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Chronic throat infections after having mono
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Chronic throat infections after having mono

In August of 2008 I was diagnosed with having mono. I had already had it for about a month and half but I was deployed in Iraq (I'm in the army) and the docs I went to kept insisting it was strep throat until they finally did the mono test. So after a few months I was fine then during the holidays I started to get chronic sore throats with white excudate on my tonsils, head aches and swollen glands all along the left side of my neck. I was told it was just a viral infection and it would go away. Then I redeployed to the states and the infections kept persisting on and off again. During this past summer in July I started to get bad migraines with the sore throats and I also lost my voice for a few days. I saw one of my clinics PA's and she tested me and told me I had chronic mononucleosis. Basically there wasn't going to be anything to do for me and I would have to live with it. Then a month later she left and I was told to she the head doc at the clinic in charge. He said he never heard of chronic mono and didn't think there was anything wrong with me, even though I had white excudate on my tonsils at the time also.
This is a problem I've had to deal with for over a year and I'm sick of it. I feel tired all the time, have chronic sore throats with white excudate on my tonsils all the time. I also get migraines every once in a while now and the glands on the left side of my neck will swell up from time to time. I haven't been able to get any help or a second opinion and if I could get any help at all from anyone it would be greatly apreciated. Thank you.
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Yours is a complicated health problem.  Acute Infectious Mononucleosis (IM) can commonly persist for 3-4 months after the acute infection and be associated with a variety of symptoms including fatigue, headache, exudative sore throat, fever and lymph node enlargement and, less commonly but certainly not rare, involvement of other organs, most notably liver and spleen.  It is rare that symptoms, such as yours, should persist for more than 6 months but it can occur.  Because it is so rare (see following abstract) for the time frame to exceed 6 months, when it happens further detailed evaluation of the disease by an Infectious Disease Specialist is warranted.  You should request such consultation, as other diseases may mimic IM or simply be associated with it, for example chronic recurrent strep pharyngitis (strep throat).  The preceding can also be associated with an immunodeficiency state (an immune system problem) but can occur in persons with normal immunity.  Yours is a legitimate, potentially serious illness that should not simply be “written-off” as something inconsequential that will eventually clear-up.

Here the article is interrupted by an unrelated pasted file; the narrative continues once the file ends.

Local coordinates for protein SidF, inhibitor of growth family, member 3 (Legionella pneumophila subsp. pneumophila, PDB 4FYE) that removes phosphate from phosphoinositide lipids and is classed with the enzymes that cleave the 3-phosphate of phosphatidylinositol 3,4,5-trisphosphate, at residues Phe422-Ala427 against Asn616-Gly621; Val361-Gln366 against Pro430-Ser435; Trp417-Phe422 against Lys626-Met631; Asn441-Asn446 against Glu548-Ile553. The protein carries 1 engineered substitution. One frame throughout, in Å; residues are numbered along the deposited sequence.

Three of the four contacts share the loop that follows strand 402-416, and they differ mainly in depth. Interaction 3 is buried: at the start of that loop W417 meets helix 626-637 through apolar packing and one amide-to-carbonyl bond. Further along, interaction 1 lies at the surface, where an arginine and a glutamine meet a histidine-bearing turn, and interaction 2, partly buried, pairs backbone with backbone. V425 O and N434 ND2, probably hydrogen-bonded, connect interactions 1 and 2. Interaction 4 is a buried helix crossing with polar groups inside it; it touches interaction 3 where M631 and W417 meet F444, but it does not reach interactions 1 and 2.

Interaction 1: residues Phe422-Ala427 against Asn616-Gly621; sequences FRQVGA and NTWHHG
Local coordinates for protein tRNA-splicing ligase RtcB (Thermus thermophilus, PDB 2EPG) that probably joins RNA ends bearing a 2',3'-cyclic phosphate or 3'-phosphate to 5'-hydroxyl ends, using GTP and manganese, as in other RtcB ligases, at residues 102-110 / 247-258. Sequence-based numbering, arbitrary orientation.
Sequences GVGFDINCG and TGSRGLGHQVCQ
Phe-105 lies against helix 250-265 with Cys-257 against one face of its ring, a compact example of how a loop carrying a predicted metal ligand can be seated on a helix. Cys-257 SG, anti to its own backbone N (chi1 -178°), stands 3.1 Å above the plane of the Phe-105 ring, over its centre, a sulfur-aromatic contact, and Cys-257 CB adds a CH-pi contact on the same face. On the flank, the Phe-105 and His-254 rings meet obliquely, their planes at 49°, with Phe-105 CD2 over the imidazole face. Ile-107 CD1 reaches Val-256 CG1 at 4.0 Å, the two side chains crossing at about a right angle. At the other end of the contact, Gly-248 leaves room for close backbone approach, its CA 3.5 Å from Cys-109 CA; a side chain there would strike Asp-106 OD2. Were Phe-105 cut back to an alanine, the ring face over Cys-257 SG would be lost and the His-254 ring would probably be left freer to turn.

Your request for specialist consultation is unquestionably  justified and your current doctor(s) should assist you with the referral.

Good luck,



Information from Medical literature follows:


Authors Full Name
Brkic, Snezana. Jovanovic, Jovana. Preveden, Tomislav.

Institution
Klinika za infektivne bolesti, Klinicki centar, Novi Sad. ***@****

Title
[Chronic infectious mononucleosis]. [Serbian]

Source
Medicinski Pregled. 56(7-8):366-72, 2003 Jul-Aug.

Abstract
INTRODUCTION: Chronic infectious mononucleosis is a clinical entity recognized 15 years ago with clearly defined serological criteria: high titres of IgG Epstein-Barr virus (EBV) virus capsid antigen (VCA), IgG EBV early antigen without IgG Epstein-Barr nuclear antigen (EBNA) antibodies. MATERIAL AND METHODS: This follow-up study lasted for 2 years and included 100 acute infectious mononucleosis patients who were investigated every 6 months. Apart from physical examination we evaluated history, complete blood count and liver function together with 5 commercial ELISA tests: IgM EBV VCA, IgG EBV VCA, IgG EB NA, IgG EBV EA and IgA EBV EA. RESULTS: Although malaise and fatigue with cervical lymphoadenopathy were the most frequent symptoms, their statistical significance was most established. All laboratory analyses were completely normal during the follow-up period, but there were four patients with acute hepatitis due to hepatitis A virus and adenoviruses. After 6 months of acute illness, two patients without IgG EB NA antibodies who were candidates for chronic disease, presented no other serological findings for chronic disease. It was confirmed that they had delayed serological response due to EBV infection, because one year later they had a completely normal immune status on EBV infection. CONCLUSION: Chronic infectious mononucleosis seems to be an extraordinary event after acute disease. This conclusion corresponds with literature reports of sporadic cases of this disease

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